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ELISHA GRAY

Among those who battled with Alexander Graham Bell, the recognized creator of the telephone, for the title to be first inventor of the apparatus, was an American inventor called Elisha Gray.

Gray was born on August 2, 1835 in Barnsville (Ohio). He was educated at Oberlin College. To support himself, he worked as a carpenter. Towards the end of college he was engaged in what he really wanted to do - experiments in the field of electricity, in particular telegraphy.

In 1867 he became a very successful inventor: in this year, Elisha Gray patented the telegraph relay with automatic adjustment and invented the telegraph switch (a warning device for hotels), a telegraph repeater, and an electro-typing machine.

Elisha Gray is considered to be the father of the modern synthesizer. On December 29, 1874 in the Presbyterian Church in Highland Park (Illinois), of which he was founder, Gray demonstrated his invention to the public for the transmission of musical tones. It was one of the earliest electric musical instruments using vibrating electromagnetic circuit. On July 27, 1875 Gray received patent number 166096 for an electric telegraph to send musical tones. On February 14, 1876 (simultaneously with A. Bell) he applied for a patent on the invention of the telephone. After Bell was granted the patent on March 7, 1876, Gray began legal proceedings. The U.S. Supreme Court took 17 years before it returned a verdict in this case. In 1893 the issue was resolved in favor of Bell.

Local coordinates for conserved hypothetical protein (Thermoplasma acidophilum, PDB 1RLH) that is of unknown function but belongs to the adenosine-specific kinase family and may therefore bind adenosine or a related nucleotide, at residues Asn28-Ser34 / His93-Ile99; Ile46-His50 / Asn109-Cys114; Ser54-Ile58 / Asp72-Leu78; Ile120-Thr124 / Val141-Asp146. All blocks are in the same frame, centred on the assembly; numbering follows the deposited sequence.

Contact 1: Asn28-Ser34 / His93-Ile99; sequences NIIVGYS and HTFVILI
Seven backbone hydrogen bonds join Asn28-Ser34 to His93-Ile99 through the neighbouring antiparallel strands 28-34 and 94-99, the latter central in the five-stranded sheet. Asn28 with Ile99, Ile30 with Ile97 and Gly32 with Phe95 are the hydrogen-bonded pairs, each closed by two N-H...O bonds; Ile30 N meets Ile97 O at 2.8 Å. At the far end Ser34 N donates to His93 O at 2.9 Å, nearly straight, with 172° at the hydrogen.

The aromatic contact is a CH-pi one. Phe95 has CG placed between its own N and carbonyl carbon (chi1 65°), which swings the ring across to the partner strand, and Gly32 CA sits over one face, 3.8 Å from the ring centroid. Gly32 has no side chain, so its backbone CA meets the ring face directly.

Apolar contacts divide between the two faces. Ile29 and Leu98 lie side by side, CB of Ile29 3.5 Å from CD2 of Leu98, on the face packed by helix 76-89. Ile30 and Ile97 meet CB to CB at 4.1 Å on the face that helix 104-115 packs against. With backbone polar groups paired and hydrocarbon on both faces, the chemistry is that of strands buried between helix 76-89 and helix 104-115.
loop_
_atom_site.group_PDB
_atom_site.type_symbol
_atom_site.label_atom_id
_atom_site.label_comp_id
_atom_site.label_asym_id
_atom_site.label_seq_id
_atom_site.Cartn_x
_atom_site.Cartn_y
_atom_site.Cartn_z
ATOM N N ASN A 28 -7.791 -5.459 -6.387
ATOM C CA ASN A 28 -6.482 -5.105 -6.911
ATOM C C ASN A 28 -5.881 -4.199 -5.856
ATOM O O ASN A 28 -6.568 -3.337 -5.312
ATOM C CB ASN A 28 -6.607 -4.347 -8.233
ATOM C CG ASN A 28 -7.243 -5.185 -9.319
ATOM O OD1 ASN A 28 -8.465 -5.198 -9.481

But failure did not break Gray. In 1887 he created the teleautograph - a device capable of remotely transmitting handwriting through telegraph systems. The teleautograph was used by banks to sign documents over a distance and by the military to send written commands in cases where voiced orders were impossible. In addition, these devices were used at stations for notifying schedule changes.

Gray also owned the idea of the telephote – a primitive closed-circuit television system.

In 1900, Elisha Gray started inventing submarine signaling devices to send messages from ships. One of them was tested on December 31, 1900. Three weeks later, on January 21, 1901, Elisha Gray died of a heart attack in Nyutonville (Massachusetts).

Among the most famous of Gray's theoretical works was 'Electrical Research in Electro-Harmonic Telegraphy and Telephony' in 1878 and 'Nature's Miracles' in the years 1899-1900.